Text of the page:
Democrats, Republicans, media commentators and even academics denounce “tax loopholes.” Speakers may think that they are talking about the same things, but this article demonstrates that people have widely divergent views about what tax loopholes are. Thus, people criticizing loopholes often talk past each other and engage in the tax equivalent of schoolyard name-calling. The response to this problem is not, however, to try to define the concept of “tax loopholes” with precision. Such an endeavor is pointless. Instead, this article provides a taxonomy for translating the rhetoric of “tax loopholes” into meaningful tax policy discourse. This taxonomy posits that any reference to a “tax loophole” should be understood in two dimensions — the tax policy objection and the target of the criticism. Using numerous examples from the popular/political discourse and the academic literature, this article catalogs alternatives on each dimension. Categorizing any purported “tax loophole” using this taxonomy provides a more productive framing of whatever critique is implied by any use of the “loophole” label, thereby enabling the elevation of the quality of the conversation about the individual tax preference. This taxonomy may be particularly useful now, as our political leaders embark on efforts to reform the tax law, because the taxonomy can help us better understand and advance the debate that will certainly surround those reform efforts.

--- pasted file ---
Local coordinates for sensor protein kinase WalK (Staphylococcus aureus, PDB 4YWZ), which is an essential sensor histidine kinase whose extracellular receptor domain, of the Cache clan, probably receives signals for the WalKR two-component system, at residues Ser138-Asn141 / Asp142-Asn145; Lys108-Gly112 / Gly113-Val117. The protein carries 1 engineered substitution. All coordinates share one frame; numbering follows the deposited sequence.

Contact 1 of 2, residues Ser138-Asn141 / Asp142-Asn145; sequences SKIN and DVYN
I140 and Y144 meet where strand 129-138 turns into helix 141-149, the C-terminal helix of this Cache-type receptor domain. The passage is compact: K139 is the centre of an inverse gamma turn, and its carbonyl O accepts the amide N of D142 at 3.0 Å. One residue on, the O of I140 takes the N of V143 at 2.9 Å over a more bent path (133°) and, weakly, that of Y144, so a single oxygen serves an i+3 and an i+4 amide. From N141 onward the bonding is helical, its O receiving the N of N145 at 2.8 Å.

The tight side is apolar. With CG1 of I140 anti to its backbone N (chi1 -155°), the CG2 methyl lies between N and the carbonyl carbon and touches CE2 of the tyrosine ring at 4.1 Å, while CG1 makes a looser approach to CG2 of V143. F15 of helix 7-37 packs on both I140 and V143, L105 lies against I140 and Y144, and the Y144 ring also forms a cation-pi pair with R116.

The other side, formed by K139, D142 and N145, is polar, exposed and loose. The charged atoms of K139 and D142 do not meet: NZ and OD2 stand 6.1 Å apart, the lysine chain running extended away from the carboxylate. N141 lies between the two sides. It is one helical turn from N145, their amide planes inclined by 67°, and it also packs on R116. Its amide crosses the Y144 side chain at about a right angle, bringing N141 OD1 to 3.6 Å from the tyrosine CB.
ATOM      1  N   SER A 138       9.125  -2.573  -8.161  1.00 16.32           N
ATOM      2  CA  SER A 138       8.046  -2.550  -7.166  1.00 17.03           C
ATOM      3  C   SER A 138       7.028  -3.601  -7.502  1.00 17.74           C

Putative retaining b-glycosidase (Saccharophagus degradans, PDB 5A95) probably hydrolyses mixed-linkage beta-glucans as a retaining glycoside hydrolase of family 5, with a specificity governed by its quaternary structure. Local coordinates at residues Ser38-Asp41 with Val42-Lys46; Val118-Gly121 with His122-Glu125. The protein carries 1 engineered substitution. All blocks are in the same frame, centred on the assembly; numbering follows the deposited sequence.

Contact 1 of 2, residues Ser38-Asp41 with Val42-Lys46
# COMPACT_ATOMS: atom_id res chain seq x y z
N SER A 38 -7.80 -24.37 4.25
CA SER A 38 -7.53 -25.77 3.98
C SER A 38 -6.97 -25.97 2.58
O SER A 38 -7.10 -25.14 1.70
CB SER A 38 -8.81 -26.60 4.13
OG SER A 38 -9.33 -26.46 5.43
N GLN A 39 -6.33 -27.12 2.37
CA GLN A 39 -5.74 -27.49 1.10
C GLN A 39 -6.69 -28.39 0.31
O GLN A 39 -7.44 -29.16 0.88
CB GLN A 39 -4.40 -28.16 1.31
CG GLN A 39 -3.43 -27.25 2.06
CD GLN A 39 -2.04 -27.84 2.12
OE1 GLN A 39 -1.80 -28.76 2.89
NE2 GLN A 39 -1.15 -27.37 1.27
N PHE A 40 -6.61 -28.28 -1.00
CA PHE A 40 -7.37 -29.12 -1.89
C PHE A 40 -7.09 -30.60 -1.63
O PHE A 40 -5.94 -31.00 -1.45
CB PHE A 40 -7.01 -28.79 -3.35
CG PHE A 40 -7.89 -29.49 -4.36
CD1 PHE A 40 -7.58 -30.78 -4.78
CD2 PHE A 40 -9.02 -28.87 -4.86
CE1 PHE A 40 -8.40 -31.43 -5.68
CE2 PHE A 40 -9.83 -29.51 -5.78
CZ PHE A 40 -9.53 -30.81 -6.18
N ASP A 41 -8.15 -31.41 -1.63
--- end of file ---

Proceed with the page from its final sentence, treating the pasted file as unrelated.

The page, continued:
Continue reading

May 9, 2017 in Scholarship, Tax | Permalink | Comments (3)

Monday, May 8, 2017

Why Don't White Supremacists Pay Taxes?

NPIEric Franklin Amarante (UNLV), Why Don't White Supremacists Pay Taxes?:

Many white supremacist groups enjoy tax-exempt status. As such, these hate groups do not have to pay federal taxes and people who give money to support these groups may take deductions on their personal taxes. This recognition not only results in potential lost revenue for government programs, but it also serves as a public subsidy of racist propaganda and operates as the federal government’s imprimatur of white supremacist activities. This is all due to an unnecessarily broad definition of “educational” that somehow encompasses the activities of universities, symphonies, and white supremacists. This Essay suggests a change in the Treasury regulations to restrict the definition of educational organizations to refer only to traditional, degree-granting institutions, distance learning organizations, or certain other enumerated entities.

Continue reading

May 8, 2017 in Scholarship, Tax | Permalink | Comments (9)

Sunday, May 7, 2017

The Top 5 Tax Paper Downloads

SSRN LogoThis week's list of the Top 5 Recent Tax Paper Downloads is the same as last week's list:

  1. [413 Downloads]  Background and Current Status of FATCA, by William Byrnes (Texas A&M) & Robert J. Munro (Texas A&M)
  2. [367 Downloads]  House Plan's Bad Math: Over-Estimates of Revenue from a Border Adjustment, by David Kamin (NYU) & Brad Setser (Council on Foreign Relations)
  3. [292 Downloads]  The Offshore Tax Enforcement Dragnet, by Shu-Yi Oei (Tulane)